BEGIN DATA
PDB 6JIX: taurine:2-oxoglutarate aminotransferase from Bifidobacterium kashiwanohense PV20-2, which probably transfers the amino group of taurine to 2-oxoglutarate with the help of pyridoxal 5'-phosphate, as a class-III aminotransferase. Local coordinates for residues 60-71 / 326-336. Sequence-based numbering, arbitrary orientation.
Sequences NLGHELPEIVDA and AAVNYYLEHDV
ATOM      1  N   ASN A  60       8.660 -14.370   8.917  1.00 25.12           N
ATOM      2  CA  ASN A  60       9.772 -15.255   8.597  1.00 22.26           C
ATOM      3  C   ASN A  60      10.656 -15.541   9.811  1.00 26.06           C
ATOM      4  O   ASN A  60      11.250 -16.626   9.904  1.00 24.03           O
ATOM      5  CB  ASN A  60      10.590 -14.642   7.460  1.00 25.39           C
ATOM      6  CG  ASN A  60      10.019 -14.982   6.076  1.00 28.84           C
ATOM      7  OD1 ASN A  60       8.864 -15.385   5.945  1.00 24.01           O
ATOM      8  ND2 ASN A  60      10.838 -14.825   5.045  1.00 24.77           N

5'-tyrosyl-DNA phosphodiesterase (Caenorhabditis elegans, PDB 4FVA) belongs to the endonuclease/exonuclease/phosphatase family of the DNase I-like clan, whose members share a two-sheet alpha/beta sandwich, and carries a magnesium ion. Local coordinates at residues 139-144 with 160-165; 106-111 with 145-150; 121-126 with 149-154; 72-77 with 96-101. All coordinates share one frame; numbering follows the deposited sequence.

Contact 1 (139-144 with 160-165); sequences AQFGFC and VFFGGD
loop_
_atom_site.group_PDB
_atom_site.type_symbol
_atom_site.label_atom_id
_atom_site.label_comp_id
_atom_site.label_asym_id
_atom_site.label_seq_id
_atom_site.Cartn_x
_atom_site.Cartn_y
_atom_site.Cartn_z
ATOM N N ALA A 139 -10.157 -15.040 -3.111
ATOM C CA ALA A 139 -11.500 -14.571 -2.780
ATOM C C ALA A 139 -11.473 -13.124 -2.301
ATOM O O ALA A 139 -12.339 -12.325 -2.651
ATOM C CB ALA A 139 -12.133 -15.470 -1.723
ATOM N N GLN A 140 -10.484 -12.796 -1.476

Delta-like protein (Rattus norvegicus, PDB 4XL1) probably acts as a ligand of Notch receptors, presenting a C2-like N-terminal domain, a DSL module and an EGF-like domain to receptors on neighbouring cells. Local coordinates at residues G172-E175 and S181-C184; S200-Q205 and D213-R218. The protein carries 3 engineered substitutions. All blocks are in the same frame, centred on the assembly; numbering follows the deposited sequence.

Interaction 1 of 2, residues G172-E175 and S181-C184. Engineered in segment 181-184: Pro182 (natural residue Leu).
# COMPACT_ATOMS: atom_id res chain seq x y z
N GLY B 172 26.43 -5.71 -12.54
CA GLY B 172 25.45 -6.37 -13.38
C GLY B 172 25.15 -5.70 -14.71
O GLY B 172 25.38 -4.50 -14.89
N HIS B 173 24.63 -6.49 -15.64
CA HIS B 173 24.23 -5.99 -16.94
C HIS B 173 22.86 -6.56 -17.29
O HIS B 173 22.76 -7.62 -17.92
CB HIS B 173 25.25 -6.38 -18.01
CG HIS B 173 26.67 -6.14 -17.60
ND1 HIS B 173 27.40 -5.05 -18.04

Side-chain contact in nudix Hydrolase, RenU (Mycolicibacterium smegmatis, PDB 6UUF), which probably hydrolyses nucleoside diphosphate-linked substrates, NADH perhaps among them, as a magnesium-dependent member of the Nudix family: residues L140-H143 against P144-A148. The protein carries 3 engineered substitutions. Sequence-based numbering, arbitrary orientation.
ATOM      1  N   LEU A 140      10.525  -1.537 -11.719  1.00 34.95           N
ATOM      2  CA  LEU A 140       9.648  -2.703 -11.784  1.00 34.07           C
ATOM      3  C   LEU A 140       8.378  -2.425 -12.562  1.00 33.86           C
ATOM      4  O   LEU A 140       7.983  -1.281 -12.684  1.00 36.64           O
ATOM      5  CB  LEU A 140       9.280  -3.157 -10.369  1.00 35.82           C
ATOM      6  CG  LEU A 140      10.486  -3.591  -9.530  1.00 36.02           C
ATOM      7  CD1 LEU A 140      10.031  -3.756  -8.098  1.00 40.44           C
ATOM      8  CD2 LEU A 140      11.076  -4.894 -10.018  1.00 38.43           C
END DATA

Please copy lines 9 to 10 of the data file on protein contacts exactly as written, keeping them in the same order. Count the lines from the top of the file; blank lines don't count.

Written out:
ATOM      7  OD1 ASN A  60       8.864 -15.385   5.945  1.00 24.01           O
ATOM      8  ND2 ASN A  60      10.838 -14.825   5.045  1.00 24.77           N